There was some more theory first, with lifesavers one of the most important things you can learn.­

You see for a vulnerable motorcyclist it's all about pre-empting what others on the road are going to be doing and making sure that you are never exposing yourself to more danger than you have to be.

I remember when I learnt to drive a car, sure I had lessons but actual driving time was limited ­- it was all about theory and manoeuvres.

That's the thing I like about the bike test ­- it's all about giving you the tools to be able to ride well and that means you have to complete at least two hours on the open roads ­- if all drivers had to do that in their test I think it would make for safer roads.

And the next thing - we were off! Riding along the Thames, changing gear, tackling twists and turns and getting up to the speed limit whilst doing my observations and making sure I was safe and comfortable.

I'm not going to lie ­- I stalled Harry a couple of times and on one occasion, probably after the honeymoon period was over, that we had a little disagreement as I tried do a U-turn and Harry decided the pavement looked like a much nicer place to be than the road (OK - it might actually have been me looking at the pavement more than the road at that moment but I'm not taking the blame).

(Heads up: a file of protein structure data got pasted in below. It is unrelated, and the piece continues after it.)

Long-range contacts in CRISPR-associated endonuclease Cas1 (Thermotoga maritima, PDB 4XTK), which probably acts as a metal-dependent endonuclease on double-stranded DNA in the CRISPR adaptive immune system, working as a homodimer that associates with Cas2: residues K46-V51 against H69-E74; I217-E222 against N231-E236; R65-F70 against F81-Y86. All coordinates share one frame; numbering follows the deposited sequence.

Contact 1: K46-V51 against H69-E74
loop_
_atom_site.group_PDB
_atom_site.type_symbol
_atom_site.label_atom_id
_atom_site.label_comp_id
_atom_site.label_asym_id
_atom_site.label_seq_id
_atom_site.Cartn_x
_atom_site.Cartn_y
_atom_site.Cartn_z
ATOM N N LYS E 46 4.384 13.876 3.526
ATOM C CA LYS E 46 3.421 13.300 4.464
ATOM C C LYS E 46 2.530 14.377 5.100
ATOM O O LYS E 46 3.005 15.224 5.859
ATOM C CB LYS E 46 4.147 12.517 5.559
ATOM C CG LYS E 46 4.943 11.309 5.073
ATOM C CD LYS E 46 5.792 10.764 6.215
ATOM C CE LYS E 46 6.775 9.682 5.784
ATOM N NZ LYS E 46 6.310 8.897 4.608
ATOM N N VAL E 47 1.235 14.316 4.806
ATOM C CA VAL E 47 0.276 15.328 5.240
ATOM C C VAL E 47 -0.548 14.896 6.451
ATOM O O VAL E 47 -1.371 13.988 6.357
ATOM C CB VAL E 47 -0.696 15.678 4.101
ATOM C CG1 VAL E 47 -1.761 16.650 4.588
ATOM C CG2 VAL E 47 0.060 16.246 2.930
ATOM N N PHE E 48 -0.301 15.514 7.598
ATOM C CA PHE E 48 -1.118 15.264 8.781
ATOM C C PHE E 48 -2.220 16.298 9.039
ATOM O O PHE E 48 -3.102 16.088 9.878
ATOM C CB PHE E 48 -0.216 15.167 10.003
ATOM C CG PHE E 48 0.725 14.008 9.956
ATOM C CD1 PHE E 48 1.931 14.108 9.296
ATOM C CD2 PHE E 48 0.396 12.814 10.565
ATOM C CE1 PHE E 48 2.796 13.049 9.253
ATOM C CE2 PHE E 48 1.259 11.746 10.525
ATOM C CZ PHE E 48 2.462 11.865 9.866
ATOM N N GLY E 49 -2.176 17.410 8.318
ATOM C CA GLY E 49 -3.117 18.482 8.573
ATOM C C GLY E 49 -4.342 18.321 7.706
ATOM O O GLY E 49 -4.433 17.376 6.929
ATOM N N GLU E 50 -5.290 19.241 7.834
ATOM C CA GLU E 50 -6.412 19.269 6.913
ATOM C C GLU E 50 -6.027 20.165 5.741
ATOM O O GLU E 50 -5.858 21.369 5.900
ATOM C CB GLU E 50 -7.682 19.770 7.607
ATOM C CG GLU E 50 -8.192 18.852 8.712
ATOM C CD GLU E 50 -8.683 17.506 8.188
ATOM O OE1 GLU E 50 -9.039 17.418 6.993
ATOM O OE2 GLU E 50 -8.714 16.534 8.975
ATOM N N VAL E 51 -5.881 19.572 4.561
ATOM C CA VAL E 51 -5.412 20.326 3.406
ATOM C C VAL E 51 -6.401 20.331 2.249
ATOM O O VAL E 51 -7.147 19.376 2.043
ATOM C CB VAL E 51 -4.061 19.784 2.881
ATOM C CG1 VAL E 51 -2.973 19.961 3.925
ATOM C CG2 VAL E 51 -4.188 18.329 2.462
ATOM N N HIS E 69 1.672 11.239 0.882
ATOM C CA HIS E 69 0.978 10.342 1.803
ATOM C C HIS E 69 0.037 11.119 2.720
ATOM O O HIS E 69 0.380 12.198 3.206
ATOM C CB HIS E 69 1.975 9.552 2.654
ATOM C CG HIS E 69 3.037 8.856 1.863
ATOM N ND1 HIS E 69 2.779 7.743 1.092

In general though, I was amazed at how easy and enjoyable riding a bike was!
On the very same day I had started my lessons I was (with my lovely instructor, William, in my ear all the time) on the open road fulfilling all those dreams and ambitions I had for so many years.

I've always loved driving but being on a bike riding down a hill with the wind lapping around me was one of the most amazing moments of my life.

I felt more alive and freer than I have ever felt stuck in my car, even with the sunroof open!

And the first time I passed a static queue of traffic waiting at a traffic lights if I hadn't have been concentrating so much on cancelling my indicator I might have actually have broken into a massive smile!

To many the image of bikers is still skin heads and leather clad beard clad men straddling Harley's and cruising around, or else kids riding wasp-like mopeds disturbing the Sunday afternoon melancholy .

But I tell you what - riding a bike is completely liberating and I think most people have come to terms with the fact that all sorts of people from all walks of life now like to 'Get On' their bikes and go for a spin.

As I rode back into the learning centre I felt closer to Harry than any car I have ever had and I was a little sad to let him go back to the practice compound but I was ready to collect my certificate and become and true, genuine biker (not just a presenter of all things bike!)

Harry and I parted like old friends would ­ safe in the knowledge that we would be reunited at a later date when I am able to take the extra days I need to do my full test, which I hope will be someday soon.

In the meantime I am free to jump on any 125 or limited bike and ride around to my heart's content.

If like me, you've never ridden a motorbike but feel the call of leathers might be something you're interested in,­ then there is no time like the present to think about doing your CBT, or maybe your Direct Access or even just a taster session.

And if you just happen to be in Reading doing a course then say hi to William for me ­- my trusty, and patient instructor, and of course Harry, my trusty bike!